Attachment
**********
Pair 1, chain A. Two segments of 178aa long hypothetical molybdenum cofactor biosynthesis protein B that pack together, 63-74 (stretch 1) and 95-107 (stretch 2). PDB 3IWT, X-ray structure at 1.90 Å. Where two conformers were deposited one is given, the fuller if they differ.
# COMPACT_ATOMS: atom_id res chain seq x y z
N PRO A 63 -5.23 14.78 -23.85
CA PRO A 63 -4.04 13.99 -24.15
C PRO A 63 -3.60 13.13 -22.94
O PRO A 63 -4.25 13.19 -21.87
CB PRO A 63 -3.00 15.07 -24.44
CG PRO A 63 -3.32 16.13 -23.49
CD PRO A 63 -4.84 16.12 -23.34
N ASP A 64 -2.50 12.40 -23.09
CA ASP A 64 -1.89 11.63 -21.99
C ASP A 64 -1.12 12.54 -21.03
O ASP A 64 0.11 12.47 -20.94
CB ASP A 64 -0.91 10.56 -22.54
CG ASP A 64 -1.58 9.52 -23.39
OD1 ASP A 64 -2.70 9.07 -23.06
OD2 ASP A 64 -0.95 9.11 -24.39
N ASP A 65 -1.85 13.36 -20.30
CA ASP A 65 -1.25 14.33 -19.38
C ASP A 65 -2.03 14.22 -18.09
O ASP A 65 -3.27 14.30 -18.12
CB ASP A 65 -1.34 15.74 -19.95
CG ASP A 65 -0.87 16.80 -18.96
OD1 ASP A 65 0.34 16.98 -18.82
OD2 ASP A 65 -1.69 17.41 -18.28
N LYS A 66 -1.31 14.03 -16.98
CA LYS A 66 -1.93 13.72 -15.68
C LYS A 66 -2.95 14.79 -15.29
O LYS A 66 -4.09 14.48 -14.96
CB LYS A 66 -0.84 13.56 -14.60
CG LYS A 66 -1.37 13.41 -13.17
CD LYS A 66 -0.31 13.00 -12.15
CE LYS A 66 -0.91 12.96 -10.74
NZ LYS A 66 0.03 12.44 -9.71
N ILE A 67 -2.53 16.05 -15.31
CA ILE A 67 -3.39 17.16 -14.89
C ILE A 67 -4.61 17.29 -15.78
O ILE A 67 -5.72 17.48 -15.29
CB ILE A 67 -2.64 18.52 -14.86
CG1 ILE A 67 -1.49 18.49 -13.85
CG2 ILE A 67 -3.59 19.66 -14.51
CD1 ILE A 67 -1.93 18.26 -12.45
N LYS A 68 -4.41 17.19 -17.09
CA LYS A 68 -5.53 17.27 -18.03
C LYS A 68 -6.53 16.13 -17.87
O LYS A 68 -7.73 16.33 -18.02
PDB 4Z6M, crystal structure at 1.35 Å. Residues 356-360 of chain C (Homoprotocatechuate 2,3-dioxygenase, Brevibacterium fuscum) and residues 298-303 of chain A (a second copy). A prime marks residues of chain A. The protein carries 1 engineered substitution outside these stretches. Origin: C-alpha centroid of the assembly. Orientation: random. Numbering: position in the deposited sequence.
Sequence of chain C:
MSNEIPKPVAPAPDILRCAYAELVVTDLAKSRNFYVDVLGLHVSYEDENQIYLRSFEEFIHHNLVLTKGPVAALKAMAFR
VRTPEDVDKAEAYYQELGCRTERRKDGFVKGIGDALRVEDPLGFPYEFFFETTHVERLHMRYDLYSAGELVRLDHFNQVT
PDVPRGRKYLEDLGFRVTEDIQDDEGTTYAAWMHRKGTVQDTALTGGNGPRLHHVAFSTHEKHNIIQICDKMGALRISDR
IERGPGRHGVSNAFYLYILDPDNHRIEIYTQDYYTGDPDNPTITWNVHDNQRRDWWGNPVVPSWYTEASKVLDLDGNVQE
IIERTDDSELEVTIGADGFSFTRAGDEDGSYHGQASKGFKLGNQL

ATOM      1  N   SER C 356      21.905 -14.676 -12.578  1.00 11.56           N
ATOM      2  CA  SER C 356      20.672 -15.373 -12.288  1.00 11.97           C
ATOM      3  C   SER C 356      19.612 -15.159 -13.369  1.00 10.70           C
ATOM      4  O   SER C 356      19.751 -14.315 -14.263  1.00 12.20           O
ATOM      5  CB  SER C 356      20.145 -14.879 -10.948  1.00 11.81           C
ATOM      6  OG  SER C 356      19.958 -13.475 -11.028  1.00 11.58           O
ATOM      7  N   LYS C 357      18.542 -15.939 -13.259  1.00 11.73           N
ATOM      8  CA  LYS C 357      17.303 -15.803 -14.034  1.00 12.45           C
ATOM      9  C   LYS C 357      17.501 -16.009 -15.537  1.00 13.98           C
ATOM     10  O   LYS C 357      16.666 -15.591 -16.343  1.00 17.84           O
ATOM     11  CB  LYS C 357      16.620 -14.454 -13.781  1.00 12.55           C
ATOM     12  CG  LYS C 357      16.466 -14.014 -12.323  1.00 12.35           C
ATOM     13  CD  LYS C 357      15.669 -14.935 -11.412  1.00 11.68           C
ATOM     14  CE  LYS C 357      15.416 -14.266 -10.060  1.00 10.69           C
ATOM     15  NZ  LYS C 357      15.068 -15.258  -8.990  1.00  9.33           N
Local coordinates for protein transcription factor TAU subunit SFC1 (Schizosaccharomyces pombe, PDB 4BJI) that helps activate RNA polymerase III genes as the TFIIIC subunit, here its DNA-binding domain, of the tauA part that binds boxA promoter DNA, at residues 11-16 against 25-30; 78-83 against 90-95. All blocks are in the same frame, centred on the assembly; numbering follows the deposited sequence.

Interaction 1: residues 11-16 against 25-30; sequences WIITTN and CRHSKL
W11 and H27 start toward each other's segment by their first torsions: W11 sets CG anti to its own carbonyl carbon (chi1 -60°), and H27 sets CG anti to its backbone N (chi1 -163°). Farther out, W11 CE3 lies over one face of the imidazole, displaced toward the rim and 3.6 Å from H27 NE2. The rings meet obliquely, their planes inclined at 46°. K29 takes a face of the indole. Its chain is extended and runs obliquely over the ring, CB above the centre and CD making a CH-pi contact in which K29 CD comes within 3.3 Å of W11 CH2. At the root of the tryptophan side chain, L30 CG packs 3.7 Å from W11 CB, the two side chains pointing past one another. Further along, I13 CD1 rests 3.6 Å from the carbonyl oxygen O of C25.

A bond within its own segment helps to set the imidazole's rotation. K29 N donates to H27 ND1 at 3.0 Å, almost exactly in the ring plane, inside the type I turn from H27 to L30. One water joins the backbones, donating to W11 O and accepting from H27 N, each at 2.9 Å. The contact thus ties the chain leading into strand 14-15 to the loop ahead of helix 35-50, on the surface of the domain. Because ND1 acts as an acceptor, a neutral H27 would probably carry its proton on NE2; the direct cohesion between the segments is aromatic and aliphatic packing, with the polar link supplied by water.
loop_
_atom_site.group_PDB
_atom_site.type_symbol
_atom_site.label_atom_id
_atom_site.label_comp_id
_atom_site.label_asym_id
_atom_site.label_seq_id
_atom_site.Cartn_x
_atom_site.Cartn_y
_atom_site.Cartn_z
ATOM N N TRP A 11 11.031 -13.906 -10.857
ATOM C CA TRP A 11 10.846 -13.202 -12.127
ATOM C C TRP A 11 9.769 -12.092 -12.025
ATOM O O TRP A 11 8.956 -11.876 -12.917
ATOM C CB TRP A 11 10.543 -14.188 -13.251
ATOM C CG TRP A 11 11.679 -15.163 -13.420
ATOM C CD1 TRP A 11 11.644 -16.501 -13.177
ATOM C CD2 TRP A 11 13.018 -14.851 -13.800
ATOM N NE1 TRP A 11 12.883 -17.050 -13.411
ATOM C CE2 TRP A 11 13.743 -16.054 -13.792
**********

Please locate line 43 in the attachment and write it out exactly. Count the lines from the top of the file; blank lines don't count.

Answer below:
N LYS A 68 -4.41 17.19 -17.09